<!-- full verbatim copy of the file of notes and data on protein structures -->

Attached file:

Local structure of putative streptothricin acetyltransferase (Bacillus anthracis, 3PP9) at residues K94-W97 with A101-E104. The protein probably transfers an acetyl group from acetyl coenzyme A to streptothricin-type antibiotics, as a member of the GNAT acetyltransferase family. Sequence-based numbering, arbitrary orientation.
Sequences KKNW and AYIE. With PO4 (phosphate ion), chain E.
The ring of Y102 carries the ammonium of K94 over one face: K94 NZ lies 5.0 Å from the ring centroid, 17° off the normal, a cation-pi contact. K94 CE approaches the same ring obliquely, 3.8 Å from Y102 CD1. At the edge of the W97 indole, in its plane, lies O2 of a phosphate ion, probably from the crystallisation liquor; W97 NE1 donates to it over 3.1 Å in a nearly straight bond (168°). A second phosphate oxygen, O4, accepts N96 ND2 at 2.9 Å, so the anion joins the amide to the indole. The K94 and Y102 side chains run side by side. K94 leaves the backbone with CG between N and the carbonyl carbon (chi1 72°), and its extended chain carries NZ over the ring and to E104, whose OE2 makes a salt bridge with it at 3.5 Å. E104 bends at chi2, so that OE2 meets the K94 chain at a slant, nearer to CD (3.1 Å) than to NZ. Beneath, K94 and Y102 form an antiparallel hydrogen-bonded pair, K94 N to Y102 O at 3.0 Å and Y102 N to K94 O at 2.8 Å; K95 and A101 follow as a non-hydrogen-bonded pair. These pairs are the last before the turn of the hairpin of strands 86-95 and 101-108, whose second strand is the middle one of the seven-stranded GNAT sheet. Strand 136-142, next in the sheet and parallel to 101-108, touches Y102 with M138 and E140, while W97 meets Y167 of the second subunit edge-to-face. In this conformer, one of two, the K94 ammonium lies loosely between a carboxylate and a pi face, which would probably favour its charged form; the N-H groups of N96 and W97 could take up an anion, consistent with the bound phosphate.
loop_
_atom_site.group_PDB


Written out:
Local structure of putative streptothricin acetyltransferase (Bacillus anthracis, 3PP9) at residues K94-W97 with A101-E104. The protein probably transfers an acetyl group from acetyl coenzyme A to streptothricin-type antibiotics, as a member of the GNAT acetyltransferase family. Sequence-based numbering, arbitrary orientation.
Sequences KKNW and AYIE. With PO4 (phosphate ion), chain E.
The ring of Y102 carries the ammonium of K94 over one face: K94 NZ lies 5.0 Å from the ring centroid, 17° off the normal, a cation-pi contact. K94 CE approaches the same ring obliquely, 3.8 Å from Y102 CD1. At the edge of the W97 indole, in its plane, lies O2 of a phosphate ion, probably from the crystallisation liquor; W97 NE1 donates to it over 3.1 Å in a nearly straight bond (168°). A second phosphate oxygen, O4, accepts N96 ND2 at 2.9 Å, so the anion joins the amide to the indole. The K94 and Y102 side chains run side by side. K94 leaves the backbone with CG between N and the carbonyl carbon (chi1 72°), and its extended chain carries NZ over the ring and to E104, whose OE2 makes a salt bridge with it at 3.5 Å. E104 bends at chi2, so that OE2 meets the K94 chain at a slant, nearer to CD (3.1 Å) than to NZ. Beneath, K94 and Y102 form an antiparallel hydrogen-bonded pair, K94 N to Y102 O at 3.0 Å and Y102 N to K94 O at 2.8 Å; K95 and A101 follow as a non-hydrogen-bonded pair. These pairs are the last before the turn of the hairpin of strands 86-95 and 101-108, whose second strand is the middle one of the seven-stranded GNAT sheet. Strand 136-142, next in the sheet and parallel to 101-108, touches Y102 with M138 and E140, while W97 meets Y167 of the second subunit edge-to-face. In this conformer, one of two, the K94 ammonium lies loosely between a carboxylate and a pi face, which would probably favour its charged form; the N-H groups of N96 and W97 could take up an anion, consistent with the bound phosphate.
loop_
_atom_site.group_PDB